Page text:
Beginner’s Fly Tying: Pat’s Rubber Legs

View our instructional video for tying this fly. This video includes several chapter markers so you can easily jump to the section you wish to view — visit our YouTube channel to easily jump to the chapter of your choice. Written instructions for this fly are presented below.

The fly pattern which I have selected for the July beginner’s fly tying program is Pat’s Rubber Legs.  Named after its creator, Pat Bennett, this fly is considered a great stonefly imitation, one relatively easy to tie. In researching the history of the fly, I found that Pat’s Rubber Legs is highly regarded as a favored pattern not only in fishing for trout, but also in fishing for panfish and smallmouth bass during the summer months.  In tying this pattern, our group will gain additional experience in the technique of applying multiple sets of rubber legs to a fly, a technique applicable across a range of fly patterns. 

Print instructions are below.

Step-by-Step Instructions for Tying Pat’s Rubber Legs

The Pat’s Rubber Legs fly was created by guide Pat Bennett who worked for Hyde Outfitters in Island Park, Idaho. His fly pattern was meant to imitate a large stonefly and was adapted from other stonefly patterns, such as the Girdle Bug. This fly when tied in black and coffee colors are often used year-round as a searching pattern in streams and rivers where stoneflies are prevalent.

While the fly appears simple to tie, it can be frustrating to the beginner fly tier, because the six rubber legs, tail and antennae can be hard to handle. The tying procedure outlined below perhaps best duplicates the original pattern, with the exception of the number of legs on the fly and the method used for attaching the legs.  


  • Hook – standard streamer hook, size 6-10 (also can be tied with a stonefly hook, same sizes)
  • Lead wire – .015 – .020
  • Thread – brown, 140 denier (6/0)
  • Chenille – small to medium (coffee/black mix)
  • Rubber legs – silicon micro legs (brown, black)

Tying Steps

  • Pinch down barb and insert hook in vise. (At this point wrap a small rubber band around the vise clamp to be used later).
  • Start mid-shank wrapping lead wire forward stopping short of the hook eye
  • Begin thread wraps immediately in behind the lead wire, then proceed wrapping toward the hook eye over the lead wire and then make several wraps in front of the lead wire. Repeat thread wraps to the rear over the lead wire and continue to make thread wraps to the hook bend. Add a drop of super-glue over the thread/lead wire to cement it to the hook shank.
  • (Method 1 for attaching the tail to the hook)
    • Just short of the hook bend secure a 1.5” length of rubber legs on the near side of the hook with several thread wraps, fold the rubber leg material over to the far side of the hook and make additional thread wraps to hold this piece in place. Another drop of super glue at the site of attachment will provide additional stability to the tail.
  • (Method 2 for attaching the tail to the hook)
    • Wrap a 1” piece of rubber leg material around the tying thread and grasp both ends of the rubber leg material. Slide this up the thread stopping on the tiers side of the hook. Make a single wrap of thread around the hook, then release the rubber legs and make additional wraps (~ 1/8”) toward the front of the hook. Clip off any rubber material which is facing forward. Advance the thread back toward the bend and tie in another piece of rubber material on the opposite (far side) of the hook. (Trimming of the tail to proper length will be done at the end of tying the fly).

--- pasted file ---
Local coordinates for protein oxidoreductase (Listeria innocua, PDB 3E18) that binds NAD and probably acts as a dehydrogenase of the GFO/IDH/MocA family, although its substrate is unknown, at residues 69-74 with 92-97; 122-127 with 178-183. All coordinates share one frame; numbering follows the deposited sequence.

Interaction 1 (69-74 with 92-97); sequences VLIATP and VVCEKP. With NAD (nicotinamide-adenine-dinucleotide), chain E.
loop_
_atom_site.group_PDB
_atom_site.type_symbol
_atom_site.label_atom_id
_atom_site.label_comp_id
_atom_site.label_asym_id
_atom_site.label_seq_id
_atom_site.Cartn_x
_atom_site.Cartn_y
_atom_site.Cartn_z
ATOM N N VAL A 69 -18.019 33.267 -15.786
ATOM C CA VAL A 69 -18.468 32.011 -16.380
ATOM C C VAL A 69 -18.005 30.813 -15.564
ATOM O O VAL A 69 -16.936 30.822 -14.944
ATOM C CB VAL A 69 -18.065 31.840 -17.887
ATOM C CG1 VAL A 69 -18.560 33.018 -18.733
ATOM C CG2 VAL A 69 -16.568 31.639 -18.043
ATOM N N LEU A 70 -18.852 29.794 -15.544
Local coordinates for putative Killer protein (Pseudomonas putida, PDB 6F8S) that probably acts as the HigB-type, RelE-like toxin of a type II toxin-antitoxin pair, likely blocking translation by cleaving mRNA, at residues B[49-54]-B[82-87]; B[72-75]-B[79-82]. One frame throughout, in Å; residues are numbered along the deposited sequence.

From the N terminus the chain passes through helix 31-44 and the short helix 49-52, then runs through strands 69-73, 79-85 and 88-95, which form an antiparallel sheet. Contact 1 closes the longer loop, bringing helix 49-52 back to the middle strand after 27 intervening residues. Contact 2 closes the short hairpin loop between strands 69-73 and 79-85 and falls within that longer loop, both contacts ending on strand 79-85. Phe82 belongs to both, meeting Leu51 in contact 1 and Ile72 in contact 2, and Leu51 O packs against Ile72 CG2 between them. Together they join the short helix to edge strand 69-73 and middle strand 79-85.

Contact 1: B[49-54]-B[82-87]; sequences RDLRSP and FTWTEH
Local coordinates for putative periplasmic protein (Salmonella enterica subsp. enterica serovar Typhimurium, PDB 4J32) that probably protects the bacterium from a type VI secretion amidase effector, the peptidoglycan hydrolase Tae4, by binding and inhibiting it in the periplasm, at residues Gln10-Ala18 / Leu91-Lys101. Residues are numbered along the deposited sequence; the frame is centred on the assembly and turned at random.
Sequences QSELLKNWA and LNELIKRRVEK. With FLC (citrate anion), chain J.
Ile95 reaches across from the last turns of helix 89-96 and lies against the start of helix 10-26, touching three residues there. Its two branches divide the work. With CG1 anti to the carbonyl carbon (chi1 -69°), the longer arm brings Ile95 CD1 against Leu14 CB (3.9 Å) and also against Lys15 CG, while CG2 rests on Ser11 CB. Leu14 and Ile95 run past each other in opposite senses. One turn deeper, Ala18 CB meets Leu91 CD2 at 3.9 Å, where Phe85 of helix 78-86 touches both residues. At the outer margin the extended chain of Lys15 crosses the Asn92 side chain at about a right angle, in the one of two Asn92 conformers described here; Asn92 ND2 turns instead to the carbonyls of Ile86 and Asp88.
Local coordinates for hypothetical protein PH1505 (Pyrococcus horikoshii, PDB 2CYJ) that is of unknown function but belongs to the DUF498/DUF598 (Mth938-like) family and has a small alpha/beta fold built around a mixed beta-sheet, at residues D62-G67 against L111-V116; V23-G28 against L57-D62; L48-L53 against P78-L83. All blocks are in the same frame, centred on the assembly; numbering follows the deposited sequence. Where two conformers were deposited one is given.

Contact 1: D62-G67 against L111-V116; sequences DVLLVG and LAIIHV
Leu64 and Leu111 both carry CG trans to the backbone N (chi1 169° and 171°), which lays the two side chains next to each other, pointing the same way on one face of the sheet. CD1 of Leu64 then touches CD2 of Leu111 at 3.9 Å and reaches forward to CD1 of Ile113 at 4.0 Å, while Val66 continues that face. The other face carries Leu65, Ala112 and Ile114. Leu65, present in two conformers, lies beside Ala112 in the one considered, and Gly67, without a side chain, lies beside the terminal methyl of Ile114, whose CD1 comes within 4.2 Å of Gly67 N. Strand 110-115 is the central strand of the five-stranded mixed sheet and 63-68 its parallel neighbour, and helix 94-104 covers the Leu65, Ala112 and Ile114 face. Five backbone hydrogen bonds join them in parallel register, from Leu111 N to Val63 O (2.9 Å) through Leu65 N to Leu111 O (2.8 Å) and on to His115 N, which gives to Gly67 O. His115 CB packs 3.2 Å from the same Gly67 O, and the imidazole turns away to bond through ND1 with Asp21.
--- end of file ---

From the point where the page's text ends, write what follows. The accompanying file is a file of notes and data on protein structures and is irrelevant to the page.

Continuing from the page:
• Take approximately 2 ½” of chenille and with the fingernail scrape off the tip of one end of the chenille. Secure this end in place with several thread wraps. Let the remainder of the chenille hang to the rear of the fly while wrapping the thread forward to a point ~ 1/3 distance behind the hook eye.
  • Wrap the chenille forward to the point where the thread is hanging and secure the chenille at this point with 1-2 thread wraps. Immediately in front of where the chenille is now hanging, tie in a piece of rubber leg material by wrapping that leg material around the thread and positioning it on the tiers side of the hook. Wrap a corresponding piece of the leg material around the thread and position it on the side of the hook opposite the fly tier. Lift the leg material back (out of the way) and wrap the thread forward stopping about 1/8” behind the hook eye.
  • Wrap the chenille one turn behind the leg material, a second turn forward separating the rear pair of legs from the forward pair of legs and an additional wrap of chenille in front of these legs. Secure the chenille with several thread wraps and trim off the extra chenille.
  • (At this point move the rubber band forward off the vise to temporarily hold the rubber legs rearward, making it easier to tie in the antennae and finish the fly, a small zip tie or bread package tie also works to hold the legs back out of the way )
  • (For the antennae) Fold a short piece of rubber material over the thread as was done for attaching the legs. Slide the folded rubber material down the thread on the top of the hook shank immediately behind the hook eye. Make one wrap of thread around the hook shank to draw down the rubber antennae. Then make an X wrap of thread crossing between the two sections of the antennae. Once the antennae is in place, make additional wraps slightly to the rear to secure the base of the two rubbers sections. Add a small drop of super glue/head cement on the thread wraps.
  • Cut the tying thread and then trim the tail and antennae to about ½ shank length and the legs = 1 shank length.  

By Don Fine